In a mostly conciliatory address in which she repeatedly thanked those who have reached out to her beleaguered city during the “shocking and unprecedented” water crisis, the mayor of Flint, Mich., did take aim at Washington in her first State of the City speech.
“Even with the good news, so much more needs to be done to get the lead out of Flint and get the financial and other resources our citizens and our businesses need to recover from this disaster,” Karen Weaver told a packed Flint City Council chambers Nov. 4. “That’s especially true when it comes to the U.S. Congress, which left for its annual summer recess without committing one thin dime to help overcome one of the nation’s most horrendous water disasters. The 100,000 residents of Flint must not be a priority, not for those who control the U.S. House and Senate.”
In April 2014, to save money while awaiting the completion of a Lake Huron-sourced pipeline by the new Karegnondi Water Authority, the City of Flint switched from the Detroit system—also sourced from Lake Huron—to its own water system sourced from the Flint River. At the time, the city was under state-appointed emergency management.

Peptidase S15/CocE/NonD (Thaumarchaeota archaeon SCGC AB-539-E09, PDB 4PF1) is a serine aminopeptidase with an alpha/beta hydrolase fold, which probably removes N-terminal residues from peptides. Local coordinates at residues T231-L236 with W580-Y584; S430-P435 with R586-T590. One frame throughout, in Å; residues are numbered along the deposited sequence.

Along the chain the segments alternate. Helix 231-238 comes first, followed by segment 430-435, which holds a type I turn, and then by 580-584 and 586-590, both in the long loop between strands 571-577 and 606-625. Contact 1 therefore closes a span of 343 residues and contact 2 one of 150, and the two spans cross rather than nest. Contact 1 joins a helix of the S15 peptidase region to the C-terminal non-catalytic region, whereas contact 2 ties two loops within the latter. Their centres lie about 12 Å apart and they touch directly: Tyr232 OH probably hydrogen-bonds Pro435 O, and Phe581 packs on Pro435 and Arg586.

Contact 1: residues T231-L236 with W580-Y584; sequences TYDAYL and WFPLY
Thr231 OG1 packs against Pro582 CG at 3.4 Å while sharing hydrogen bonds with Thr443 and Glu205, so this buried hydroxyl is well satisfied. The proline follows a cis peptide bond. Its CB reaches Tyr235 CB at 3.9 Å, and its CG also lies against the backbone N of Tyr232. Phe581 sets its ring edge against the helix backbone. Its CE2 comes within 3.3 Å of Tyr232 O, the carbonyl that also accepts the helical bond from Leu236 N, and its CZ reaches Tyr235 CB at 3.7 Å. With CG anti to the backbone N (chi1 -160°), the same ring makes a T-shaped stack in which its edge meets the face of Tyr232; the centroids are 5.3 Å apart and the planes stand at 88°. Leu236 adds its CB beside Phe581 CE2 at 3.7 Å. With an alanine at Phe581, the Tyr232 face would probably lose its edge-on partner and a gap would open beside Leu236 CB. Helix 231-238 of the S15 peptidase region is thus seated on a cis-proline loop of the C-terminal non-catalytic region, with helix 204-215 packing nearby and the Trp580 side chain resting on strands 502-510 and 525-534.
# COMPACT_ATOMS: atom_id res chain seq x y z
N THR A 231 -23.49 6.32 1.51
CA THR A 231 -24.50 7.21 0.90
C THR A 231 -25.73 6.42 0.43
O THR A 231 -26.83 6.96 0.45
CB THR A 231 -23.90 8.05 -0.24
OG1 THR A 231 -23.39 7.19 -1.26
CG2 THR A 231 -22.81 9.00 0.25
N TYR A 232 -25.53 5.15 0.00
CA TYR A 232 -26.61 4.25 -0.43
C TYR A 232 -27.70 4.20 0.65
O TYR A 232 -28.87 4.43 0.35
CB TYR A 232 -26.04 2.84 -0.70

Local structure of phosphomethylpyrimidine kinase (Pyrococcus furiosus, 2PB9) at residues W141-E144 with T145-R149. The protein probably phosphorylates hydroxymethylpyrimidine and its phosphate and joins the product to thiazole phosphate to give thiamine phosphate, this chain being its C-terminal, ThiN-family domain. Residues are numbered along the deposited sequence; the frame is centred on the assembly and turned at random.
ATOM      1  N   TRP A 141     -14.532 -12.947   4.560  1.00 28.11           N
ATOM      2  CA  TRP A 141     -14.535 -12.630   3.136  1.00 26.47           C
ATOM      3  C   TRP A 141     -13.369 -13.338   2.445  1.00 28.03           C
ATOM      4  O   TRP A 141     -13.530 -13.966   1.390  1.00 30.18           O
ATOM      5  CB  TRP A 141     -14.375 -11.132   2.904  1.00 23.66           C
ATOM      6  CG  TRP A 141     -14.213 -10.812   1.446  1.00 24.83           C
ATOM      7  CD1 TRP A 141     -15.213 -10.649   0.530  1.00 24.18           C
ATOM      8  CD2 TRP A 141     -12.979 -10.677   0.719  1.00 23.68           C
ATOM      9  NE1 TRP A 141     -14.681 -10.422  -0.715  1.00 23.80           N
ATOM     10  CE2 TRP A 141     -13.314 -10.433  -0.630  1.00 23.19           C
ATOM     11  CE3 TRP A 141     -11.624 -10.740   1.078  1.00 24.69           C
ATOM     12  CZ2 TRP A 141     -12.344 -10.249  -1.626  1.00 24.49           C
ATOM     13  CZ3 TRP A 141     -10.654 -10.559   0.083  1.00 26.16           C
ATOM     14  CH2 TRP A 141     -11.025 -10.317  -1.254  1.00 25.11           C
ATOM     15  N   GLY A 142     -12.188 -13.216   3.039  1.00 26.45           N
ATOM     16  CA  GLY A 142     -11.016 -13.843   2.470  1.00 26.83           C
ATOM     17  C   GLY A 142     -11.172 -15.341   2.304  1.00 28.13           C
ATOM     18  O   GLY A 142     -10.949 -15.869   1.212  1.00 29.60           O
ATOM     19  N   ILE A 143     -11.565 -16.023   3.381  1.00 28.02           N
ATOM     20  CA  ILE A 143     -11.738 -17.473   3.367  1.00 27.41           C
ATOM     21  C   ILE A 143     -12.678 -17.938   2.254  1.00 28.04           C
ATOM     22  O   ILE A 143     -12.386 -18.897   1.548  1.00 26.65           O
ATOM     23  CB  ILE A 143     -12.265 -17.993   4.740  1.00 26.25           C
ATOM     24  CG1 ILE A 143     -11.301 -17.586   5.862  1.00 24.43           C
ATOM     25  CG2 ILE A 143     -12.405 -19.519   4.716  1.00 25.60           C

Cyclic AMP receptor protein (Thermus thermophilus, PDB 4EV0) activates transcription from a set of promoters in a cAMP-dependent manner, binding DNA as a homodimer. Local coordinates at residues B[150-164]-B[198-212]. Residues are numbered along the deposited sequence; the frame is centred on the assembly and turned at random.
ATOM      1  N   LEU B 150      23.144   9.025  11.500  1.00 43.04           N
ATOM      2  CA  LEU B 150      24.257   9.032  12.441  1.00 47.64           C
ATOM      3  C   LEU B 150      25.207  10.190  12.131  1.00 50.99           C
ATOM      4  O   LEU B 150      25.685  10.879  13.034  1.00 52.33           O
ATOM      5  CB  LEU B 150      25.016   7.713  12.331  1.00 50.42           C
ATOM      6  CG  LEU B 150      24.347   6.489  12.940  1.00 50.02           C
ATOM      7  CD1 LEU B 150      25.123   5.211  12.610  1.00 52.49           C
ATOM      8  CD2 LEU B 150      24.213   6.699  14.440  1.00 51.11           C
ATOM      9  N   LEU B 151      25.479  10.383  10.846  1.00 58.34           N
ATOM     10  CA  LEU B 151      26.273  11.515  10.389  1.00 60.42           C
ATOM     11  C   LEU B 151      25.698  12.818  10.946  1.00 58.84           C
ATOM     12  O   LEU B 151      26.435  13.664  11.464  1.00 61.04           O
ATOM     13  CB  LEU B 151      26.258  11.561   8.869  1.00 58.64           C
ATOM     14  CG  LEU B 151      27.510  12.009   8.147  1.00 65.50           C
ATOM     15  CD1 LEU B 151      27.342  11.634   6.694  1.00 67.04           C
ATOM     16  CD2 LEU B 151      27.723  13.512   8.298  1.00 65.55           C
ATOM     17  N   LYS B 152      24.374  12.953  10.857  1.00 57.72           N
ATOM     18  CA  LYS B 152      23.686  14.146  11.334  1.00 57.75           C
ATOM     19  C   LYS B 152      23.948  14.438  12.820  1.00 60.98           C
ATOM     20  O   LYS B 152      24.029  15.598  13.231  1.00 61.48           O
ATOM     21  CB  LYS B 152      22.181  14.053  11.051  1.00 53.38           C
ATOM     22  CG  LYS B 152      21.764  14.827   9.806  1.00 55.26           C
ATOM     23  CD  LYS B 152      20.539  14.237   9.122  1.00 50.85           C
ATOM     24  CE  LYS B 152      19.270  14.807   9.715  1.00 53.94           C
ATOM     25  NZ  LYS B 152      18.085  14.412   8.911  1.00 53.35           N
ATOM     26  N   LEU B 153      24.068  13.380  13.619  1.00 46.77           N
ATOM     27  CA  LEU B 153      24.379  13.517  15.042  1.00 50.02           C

“Flint, as we all know, is the canary in the coal mine,” said Weaver, who inherited the resulting lead contamination crisis when elected mayor in November, 2015. “If Flint is forgotten, and left to suffer alone after a decade of neglect and a man-made disaster, it will be a sad reflection of the challenges facing our entire nation and its people.”
Returning to the positive theme of the evening, she touted Flint as “the beginning of a lead-free America.”
While endeavoring to replace every lead-contaminated water pipe, her city is looking ahead to next spring, when it will host the nation’s first drinking-water critical infrastructure summit. “No other city, no other people, should have to go through what Flint and its residents have had to endure."
Removing the lead is taking longer than hoped, admitted a “frustrated” Brig. Gen. Michael McDaniel, who heads the program.
Editor's Note: Article updated Aug. 11.